“Tell me when you run into or hear from the affair-person.”
“Share your intimate thoughts with me.”
“Take my hand when we walk.”
“Go on a romantic vacation with me.”
“Come into couples therapy with me.”
Make sure your requests are as specific as possible and are meaningful to you.
#7. Talking About What Happened
Although sharing positive moments together is important to rebuilding your relationship, they’re no substitute for talking out your pain and being listened to and understood.
When talking about the affair, you need to decide what you want to know.
Asking The right Questions
You may feel like knowing every excruciating detail, but keep in mind that this may make the picture too vivid for you and may hurt you even more rather than answer any of your questions.
Before requesting to know about anything, ask yourself, “Will the answer help me recover? Will it clean the slate or stir the pot?”
Questions such as “Do you still think about him?” “Did you enjoy sex with her more than with me?” are likely to drive the knife in deeper rather than help you heal.
Instead try to keep the focus on your relationship, not on the affair-person. Ask questions such as, “What’s missing in this relationship for you?” or, “What do you need from me to feel more loved and connected?”
Talking about the affair isn’t just about asking the right questions, it’s also about listening meaningfully.
You need to put your feelings and beliefs on hold and try to step into your partner’s shoes – see yourself, and the affair, from your partner’s point of view.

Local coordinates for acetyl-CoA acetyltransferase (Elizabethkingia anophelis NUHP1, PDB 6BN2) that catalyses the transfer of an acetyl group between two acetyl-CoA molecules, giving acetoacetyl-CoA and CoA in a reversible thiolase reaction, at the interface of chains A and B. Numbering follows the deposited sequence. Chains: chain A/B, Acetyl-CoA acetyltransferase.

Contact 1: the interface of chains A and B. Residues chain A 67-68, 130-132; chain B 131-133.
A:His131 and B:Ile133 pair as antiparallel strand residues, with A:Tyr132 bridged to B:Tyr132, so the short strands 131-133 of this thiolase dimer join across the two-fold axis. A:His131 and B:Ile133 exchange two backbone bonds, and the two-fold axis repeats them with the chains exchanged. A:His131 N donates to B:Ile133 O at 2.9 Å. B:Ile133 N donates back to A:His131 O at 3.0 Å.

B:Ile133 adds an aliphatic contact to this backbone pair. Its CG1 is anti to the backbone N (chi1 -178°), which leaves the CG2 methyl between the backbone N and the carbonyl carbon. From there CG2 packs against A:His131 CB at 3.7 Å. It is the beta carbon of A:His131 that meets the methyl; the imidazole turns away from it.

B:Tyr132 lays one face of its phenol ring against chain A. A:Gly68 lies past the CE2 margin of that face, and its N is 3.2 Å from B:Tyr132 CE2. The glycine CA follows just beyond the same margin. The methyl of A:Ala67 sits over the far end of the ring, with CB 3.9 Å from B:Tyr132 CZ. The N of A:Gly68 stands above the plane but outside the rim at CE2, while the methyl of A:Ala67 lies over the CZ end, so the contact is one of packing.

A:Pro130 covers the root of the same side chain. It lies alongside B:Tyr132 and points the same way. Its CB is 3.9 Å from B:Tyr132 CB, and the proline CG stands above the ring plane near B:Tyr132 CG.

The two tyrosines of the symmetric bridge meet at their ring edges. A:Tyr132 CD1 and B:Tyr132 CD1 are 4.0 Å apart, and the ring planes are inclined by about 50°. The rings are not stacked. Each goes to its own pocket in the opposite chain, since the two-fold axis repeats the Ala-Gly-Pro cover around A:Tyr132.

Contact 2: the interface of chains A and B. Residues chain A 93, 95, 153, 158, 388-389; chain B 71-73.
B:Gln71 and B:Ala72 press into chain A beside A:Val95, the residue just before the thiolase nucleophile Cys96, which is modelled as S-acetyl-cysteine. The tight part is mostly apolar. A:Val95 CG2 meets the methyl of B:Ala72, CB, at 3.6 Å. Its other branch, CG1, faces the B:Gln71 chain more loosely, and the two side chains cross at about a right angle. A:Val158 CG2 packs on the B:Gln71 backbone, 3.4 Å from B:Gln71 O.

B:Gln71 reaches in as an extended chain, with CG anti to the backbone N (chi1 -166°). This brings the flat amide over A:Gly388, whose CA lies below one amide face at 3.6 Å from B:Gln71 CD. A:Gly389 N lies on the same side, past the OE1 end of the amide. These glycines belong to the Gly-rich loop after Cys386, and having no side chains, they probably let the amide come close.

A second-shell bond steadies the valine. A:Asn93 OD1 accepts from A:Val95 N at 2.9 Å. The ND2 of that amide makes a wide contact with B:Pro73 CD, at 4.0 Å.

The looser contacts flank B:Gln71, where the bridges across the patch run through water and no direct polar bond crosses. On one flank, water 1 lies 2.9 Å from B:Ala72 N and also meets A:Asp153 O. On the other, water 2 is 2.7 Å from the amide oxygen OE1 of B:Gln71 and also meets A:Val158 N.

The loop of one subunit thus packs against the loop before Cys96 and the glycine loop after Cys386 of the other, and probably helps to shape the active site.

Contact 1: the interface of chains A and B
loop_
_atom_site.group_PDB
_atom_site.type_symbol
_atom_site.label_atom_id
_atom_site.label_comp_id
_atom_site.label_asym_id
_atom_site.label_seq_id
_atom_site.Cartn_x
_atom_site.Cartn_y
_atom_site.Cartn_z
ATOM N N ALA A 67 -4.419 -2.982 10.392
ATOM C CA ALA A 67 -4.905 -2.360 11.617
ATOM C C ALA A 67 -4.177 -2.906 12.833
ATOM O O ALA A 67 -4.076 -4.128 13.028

Don’t see your partner as the enemy but as someone who also may be hurting.
Related: How To Communicate More Effectively
#8. Learning to Forgive
In order to move on, you need to forgive.
It’s important to do this properly so you won’t end up bitter or forgive too quickly, only to have your hurt resurface again.
You don’t just have your partner’s infidelity to forgive, but also the many less obvious ways in which your partner has failed you, and you’ve failed yourself, over the course of your relationship.
After the affair, you don’t just need to forgive your partner, you may also have to forgive yourself, too
For you the wrongs you’ve inflicted on your partner and yourself may include the following:
- Being overly naive, trusting, and ignoring your suspicions about your partner’s affair;
- Blaming yourself too harshly for your partner’s infidelity;
- Making excuses for your partner’s unacceptable behavior to protect your relationship;
- Struggling with self-love that you felt unentitled to more;
- Degrading yourself by making unfair comparisons between yourself and the affair-person;
- Feeling so desperate to win back your partner that you acted in ways that humiliated you;
- Isolating yourself unnecessarily, trying to protect the feelings of people around you that you cut yourself off from their support;
Work on forgiving yourself and learning to face and accept your wrongs as meaningful lessons.
Rebuilding a relationship after infidelity isn’t easy, but neither is breaking one.
If you can take an honest look inside yourselves and are willing to work on your underlying issues, you have a unique opportunity to make amends and bind together lovingly without sacrificing the positive history you shared.
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- Portions of this article were adapted from the book After the Affair, Third Edition © 2013 by Janis A. Spring. All rights reserved.